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New course analyzes the role of progressive prosecutors in the criminal justice reform movement

September 30, 2021

A gavel rests on an open law textbook in court archive text collection study room of Biddle Law Library
A gavel rests on an open law textbook in court archive text collection study room of Biddle Law Library
Using Philadelphia as a microcosm, “Criminal Justice Reform and the Progressive Prosecution Movement will analyze the emerging trend of progressive prosecutors’ offices and discuss how their strategies fit into a larger movement for criminal justice reform.

Larry Krasner drew national attention when he – a civil rights attorney with a long history of suing the District Attorney’s Office – won the election for Philadelphia’s District Attorney in 2017 on a platform of decarceration and increased funding for social programs. Now, Professor of Law Sandra Mayson and Lecturer in Law and Senior Policy Advisor for the Philadelphia District Attorney’s Office Dana Bazelon are using Philadelphia as an apt lens through which to teach students about the complicated laws and policies pertaining to progressive prosecutors and their place within the broader movement for criminal justice reform.

Sandra Mayson, Professor of Law Sandra Mayson, Professor of LawIn Mayson and Bazelon’s course,Criminal Justice Reform and the Progressive Prosecution Movement,” students will engage in discussions related to policies that prosecutors wrestle with on a daily basis, such as how (or if) to prosecute low-level crimes, when pre-trial detention is (or is not) necessary, and how (or if) the law should approach mental illness and substance abuse.

Throughout the semester, students will be asked to read, listen to, and watch multimedia content from some of the most prominent thinkers in the contemporary criminal justice reform movement. The assignments span mainstream cultural media, law review articles, and cutting-edge empirical studies. Among them are Michelle Alexander’s The New Jim Crow, the Harvard Law Review’s 2020 special issue on prison abolition, which features George A. Weiss University Professor of Law and Sociology and the Raymond Pace and Sadie Tanner Mossell Alexander Professor of Civil Rights Dorothy Roberts’s forewordAbolition Constitutionalism,” episodes of the PBS docuseries “Philly DA,” and selections from the popular podcast “Serial.”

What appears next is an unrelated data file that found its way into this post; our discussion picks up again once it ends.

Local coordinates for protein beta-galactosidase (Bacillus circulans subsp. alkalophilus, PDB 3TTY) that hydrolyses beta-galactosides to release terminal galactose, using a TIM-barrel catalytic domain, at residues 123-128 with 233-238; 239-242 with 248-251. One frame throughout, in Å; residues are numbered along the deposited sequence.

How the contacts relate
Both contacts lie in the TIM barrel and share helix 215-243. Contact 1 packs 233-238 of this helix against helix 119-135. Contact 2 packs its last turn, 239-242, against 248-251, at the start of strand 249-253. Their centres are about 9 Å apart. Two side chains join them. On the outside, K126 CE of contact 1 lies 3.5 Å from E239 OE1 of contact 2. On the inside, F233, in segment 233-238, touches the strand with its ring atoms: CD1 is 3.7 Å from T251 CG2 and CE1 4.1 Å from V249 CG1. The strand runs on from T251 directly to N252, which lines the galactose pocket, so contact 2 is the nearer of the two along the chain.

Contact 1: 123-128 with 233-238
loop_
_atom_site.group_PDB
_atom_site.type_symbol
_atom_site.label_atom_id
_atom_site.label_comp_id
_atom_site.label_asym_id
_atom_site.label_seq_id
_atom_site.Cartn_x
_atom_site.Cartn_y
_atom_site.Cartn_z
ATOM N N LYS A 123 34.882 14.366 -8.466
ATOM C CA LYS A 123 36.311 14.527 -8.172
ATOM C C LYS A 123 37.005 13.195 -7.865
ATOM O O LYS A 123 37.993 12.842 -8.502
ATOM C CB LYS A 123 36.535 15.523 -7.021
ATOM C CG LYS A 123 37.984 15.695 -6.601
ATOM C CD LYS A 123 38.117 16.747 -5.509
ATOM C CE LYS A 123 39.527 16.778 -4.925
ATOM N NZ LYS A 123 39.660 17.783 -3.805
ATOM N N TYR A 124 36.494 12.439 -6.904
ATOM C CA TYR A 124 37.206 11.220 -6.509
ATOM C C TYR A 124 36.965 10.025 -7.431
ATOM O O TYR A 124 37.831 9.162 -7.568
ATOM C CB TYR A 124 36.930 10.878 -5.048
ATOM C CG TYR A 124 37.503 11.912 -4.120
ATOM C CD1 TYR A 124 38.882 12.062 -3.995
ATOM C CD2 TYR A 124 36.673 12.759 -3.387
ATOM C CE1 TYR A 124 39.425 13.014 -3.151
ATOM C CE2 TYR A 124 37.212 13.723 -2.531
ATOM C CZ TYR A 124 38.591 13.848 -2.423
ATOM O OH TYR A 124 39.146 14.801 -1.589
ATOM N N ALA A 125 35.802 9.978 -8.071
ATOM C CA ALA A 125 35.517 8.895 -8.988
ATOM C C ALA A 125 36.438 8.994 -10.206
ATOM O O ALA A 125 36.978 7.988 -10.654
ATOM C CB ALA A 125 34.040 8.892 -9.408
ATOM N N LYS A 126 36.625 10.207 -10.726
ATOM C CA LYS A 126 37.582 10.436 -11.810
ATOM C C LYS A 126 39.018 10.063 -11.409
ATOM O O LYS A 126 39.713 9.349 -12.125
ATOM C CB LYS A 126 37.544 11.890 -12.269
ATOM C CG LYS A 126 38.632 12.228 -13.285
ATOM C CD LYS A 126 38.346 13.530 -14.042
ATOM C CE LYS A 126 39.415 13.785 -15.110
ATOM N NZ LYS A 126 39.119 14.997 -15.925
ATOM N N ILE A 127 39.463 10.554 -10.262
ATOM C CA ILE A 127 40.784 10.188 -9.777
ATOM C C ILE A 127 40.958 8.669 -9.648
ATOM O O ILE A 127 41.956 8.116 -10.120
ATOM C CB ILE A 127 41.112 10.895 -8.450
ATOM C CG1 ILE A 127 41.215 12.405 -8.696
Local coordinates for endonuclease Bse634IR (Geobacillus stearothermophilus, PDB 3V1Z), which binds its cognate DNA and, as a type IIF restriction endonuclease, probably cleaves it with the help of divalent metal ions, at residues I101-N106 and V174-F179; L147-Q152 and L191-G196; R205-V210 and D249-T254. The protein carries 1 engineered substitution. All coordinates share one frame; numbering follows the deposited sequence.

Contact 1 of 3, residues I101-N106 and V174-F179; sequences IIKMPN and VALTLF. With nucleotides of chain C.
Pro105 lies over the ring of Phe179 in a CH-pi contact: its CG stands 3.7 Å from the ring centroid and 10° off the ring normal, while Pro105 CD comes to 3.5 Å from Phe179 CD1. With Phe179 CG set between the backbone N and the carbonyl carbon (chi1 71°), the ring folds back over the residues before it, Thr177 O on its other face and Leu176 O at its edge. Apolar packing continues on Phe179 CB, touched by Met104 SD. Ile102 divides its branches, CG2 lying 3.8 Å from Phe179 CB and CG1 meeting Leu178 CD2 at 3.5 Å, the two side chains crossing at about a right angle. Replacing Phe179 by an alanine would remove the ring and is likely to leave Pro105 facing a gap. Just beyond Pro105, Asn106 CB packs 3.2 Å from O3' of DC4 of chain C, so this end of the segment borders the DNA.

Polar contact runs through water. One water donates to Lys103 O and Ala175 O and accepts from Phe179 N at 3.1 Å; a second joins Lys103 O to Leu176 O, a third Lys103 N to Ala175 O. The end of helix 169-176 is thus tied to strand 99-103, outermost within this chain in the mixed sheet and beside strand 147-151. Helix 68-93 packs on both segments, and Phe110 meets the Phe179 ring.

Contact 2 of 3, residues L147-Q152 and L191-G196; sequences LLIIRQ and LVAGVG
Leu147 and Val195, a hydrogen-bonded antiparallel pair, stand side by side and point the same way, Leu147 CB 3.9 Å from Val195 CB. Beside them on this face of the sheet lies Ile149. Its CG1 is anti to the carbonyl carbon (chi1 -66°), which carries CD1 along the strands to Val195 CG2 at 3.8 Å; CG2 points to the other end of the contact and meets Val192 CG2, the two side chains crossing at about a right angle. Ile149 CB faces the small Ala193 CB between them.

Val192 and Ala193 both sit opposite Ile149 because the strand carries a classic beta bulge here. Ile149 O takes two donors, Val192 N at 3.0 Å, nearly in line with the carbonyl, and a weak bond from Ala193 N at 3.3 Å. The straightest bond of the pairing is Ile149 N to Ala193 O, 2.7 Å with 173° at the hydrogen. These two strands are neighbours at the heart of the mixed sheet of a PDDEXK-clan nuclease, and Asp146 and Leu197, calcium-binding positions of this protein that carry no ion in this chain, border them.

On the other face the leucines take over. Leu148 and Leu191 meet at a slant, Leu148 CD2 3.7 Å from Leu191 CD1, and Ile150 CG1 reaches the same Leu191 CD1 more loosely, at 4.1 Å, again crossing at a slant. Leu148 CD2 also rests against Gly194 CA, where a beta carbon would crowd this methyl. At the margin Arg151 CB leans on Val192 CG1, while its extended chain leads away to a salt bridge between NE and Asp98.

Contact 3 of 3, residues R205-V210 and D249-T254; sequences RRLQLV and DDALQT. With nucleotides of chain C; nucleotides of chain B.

In addition to immersing themselves in course materials and participating in discussions, students will also hear from a range of guest speakers and spend time observing court proceedings in Philadelphia. As a final project, each student will be required to complete research that contributes to an ongoing area of criminal justice reform.

Mayson, who enjoys learning from her students every time she teaches this subject, likes to think of the course as a “group project,” indicating that students, professors, lawyers, and activists all have critical roles to play in the multi-dimensional movement for criminal justice reform.

Dana Bazelon, Lecturer in Law Dana Bazelon, Lecturer in LawBazelon emphasized the privilege of getting to study the progressive prosecutor movement in Philadelphia, wherein Krasner has drawn ample attention for his pathbreaking work. For her, one of the most valuable aspects of the course is the ability for students to spend time both in courtrooms and behind-the-scenes at the District Attorney’s offices, gaining nuanced understandings of how these incredibly complicated systems of law enforcement function and where there is opportunity for meaningful, transformative change.

Calling the course “a very Philadelphia story,” Mayson explained how it path began years ago, when she and Bazelon met at Germantown Friends High School. The two stayed in touch over the years as they both attended law school and pursued careers in criminal justice reform. Mayson regularly invited Bazelon to share her expertise as a guest speaker during courses that she taught at the University of Georgia School of Law. More recently, as Mayson was deciding where to continue her teaching career, the possibility of co-teaching a course with Bazelon made the choice to return to Philadelphia and teach at the University of Pennsylvania Carey Law School all the more appealing.

As the nation continues to engage in monumental conversations about the intersections between criminal justice, racial justice, and law enforcement, Mayson and Bazelon both reflected on the timely nature of the course and underscored the importance of students learning to engage critically in crucial criminal justice reform policy discussions. They both expressed that their greatest hope is for students to leave the course with better perceptions of how the criminal justice system works and deeper appreciations of the challenges – and opportunities – it presents to social justice reformers.

Learn more about Penn Law’s pioneering curricular offerings.